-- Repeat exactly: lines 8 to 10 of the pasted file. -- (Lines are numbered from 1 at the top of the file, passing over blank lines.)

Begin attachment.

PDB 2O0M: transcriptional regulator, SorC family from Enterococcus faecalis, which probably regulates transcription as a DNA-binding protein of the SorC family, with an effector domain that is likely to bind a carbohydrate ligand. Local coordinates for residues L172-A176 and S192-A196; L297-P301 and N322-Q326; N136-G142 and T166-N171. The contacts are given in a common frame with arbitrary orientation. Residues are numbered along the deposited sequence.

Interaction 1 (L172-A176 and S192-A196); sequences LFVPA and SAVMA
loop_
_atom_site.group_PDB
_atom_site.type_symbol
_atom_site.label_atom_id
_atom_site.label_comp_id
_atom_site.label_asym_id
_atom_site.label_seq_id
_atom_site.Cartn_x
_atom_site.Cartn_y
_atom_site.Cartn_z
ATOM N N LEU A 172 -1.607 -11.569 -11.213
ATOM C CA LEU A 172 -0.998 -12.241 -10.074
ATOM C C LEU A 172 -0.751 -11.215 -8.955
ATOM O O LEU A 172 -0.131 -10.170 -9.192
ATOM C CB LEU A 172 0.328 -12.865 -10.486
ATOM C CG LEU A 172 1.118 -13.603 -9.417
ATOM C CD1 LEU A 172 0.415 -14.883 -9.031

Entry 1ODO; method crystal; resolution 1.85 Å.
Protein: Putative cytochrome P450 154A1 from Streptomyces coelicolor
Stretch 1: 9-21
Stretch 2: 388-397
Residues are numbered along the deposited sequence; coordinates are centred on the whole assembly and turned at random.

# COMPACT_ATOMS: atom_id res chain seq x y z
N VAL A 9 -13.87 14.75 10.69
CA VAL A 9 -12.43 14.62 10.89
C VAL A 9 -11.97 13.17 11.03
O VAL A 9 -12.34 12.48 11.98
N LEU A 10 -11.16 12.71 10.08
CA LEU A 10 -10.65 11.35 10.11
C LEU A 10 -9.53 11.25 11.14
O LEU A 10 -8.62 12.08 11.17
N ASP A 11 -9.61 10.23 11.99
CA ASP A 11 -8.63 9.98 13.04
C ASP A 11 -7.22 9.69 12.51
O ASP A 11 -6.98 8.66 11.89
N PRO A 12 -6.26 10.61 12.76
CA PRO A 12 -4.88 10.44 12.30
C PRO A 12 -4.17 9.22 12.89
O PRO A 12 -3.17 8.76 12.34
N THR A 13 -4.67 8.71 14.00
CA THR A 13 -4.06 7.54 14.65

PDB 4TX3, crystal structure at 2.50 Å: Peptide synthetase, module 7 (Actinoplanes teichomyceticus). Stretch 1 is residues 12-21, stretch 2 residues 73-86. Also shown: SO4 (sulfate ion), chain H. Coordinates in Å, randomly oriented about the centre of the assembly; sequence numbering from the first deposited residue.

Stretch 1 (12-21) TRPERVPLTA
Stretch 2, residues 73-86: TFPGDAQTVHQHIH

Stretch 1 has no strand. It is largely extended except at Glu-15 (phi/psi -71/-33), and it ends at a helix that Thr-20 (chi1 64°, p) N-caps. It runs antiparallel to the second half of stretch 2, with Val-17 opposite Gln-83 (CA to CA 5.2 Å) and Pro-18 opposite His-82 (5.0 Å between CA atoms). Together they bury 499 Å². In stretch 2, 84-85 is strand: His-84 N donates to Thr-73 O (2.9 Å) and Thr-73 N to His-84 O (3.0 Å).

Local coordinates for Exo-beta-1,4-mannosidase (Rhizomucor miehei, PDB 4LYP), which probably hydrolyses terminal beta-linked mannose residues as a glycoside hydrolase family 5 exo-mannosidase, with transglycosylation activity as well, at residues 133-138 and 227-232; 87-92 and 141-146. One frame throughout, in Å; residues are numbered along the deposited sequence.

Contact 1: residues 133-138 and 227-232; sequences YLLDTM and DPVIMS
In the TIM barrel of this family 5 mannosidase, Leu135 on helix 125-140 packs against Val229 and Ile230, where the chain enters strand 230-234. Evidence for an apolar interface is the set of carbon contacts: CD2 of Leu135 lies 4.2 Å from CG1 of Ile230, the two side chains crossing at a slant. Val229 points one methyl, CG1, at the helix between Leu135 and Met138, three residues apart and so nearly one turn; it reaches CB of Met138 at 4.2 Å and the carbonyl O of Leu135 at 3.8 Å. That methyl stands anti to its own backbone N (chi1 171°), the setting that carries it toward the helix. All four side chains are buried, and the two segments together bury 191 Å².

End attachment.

_atom_site.label_asym_id
_atom_site.label_seq_id
_atom_site.Cartn_x